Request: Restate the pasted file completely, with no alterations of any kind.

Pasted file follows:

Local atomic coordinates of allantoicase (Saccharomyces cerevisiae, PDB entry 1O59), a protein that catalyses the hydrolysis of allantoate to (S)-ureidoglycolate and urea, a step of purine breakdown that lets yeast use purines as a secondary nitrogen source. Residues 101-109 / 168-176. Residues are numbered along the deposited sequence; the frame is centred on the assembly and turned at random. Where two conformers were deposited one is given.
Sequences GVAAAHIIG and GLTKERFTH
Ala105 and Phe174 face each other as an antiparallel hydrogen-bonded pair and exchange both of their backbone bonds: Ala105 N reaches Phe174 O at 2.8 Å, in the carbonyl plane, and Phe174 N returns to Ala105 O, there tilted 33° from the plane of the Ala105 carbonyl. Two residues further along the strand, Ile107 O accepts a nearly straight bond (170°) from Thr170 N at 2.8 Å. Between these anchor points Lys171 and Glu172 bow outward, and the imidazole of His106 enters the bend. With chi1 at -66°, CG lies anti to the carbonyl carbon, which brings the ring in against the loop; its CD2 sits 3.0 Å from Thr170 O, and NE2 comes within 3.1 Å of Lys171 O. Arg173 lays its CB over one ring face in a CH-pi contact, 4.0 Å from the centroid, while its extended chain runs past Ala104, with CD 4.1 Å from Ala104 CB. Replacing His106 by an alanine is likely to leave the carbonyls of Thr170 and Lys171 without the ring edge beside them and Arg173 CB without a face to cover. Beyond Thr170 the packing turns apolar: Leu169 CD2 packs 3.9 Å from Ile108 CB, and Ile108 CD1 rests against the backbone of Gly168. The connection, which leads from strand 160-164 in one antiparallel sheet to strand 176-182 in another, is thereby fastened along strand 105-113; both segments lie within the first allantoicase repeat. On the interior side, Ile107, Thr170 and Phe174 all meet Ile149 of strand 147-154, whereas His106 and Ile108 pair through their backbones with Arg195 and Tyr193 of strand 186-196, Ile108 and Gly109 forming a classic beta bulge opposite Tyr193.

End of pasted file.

Local atomic coordinates of allantoicase (Saccharomyces cerevisiae, PDB entry 1O59), a protein that catalyses the hydrolysis of allantoate to (S)-ureidoglycolate and urea, a step of purine breakdown that lets yeast use purines as a secondary nitrogen source. Residues 101-109 / 168-176. Residues are numbered along the deposited sequence; the frame is centred on the assembly and turned at random. Where two conformers were deposited one is given.
Sequences GVAAAHIIG and GLTKERFTH
Ala105 and Phe174 face each other as an antiparallel hydrogen-bonded pair and exchange both of their backbone bonds: Ala105 N reaches Phe174 O at 2.8 Å, in the carbonyl plane, and Phe174 N returns to Ala105 O, there tilted 33° from the plane of the Ala105 carbonyl. Two residues further along the strand, Ile107 O accepts a nearly straight bond (170°) from Thr170 N at 2.8 Å. Between these anchor points Lys171 and Glu172 bow outward, and the imidazole of His106 enters the bend. With chi1 at -66°, CG lies anti to the carbonyl carbon, which brings the ring in against the loop; its CD2 sits 3.0 Å from Thr170 O, and NE2 comes within 3.1 Å of Lys171 O. Arg173 lays its CB over one ring face in a CH-pi contact, 4.0 Å from the centroid, while its extended chain runs past Ala104, with CD 4.1 Å from Ala104 CB. Replacing His106 by an alanine is likely to leave the carbonyls of Thr170 and Lys171 without the ring edge beside them and Arg173 CB without a face to cover. Beyond Thr170 the packing turns apolar: Leu169 CD2 packs 3.9 Å from Ile108 CB, and Ile108 CD1 rests against the backbone of Gly168. The connection, which leads from strand 160-164 in one antiparallel sheet to strand 176-182 in another, is thereby fastened along strand 105-113; both segments lie within the first allantoicase repeat. On the interior side, Ile107, Thr170 and Phe174 all meet Ile149 of strand 147-154, whereas His106 and Ile108 pair through their backbones with Arg195 and Tyr193 of strand 186-196, Ile108 and Gly109 forming a classic beta bulge opposite Tyr193.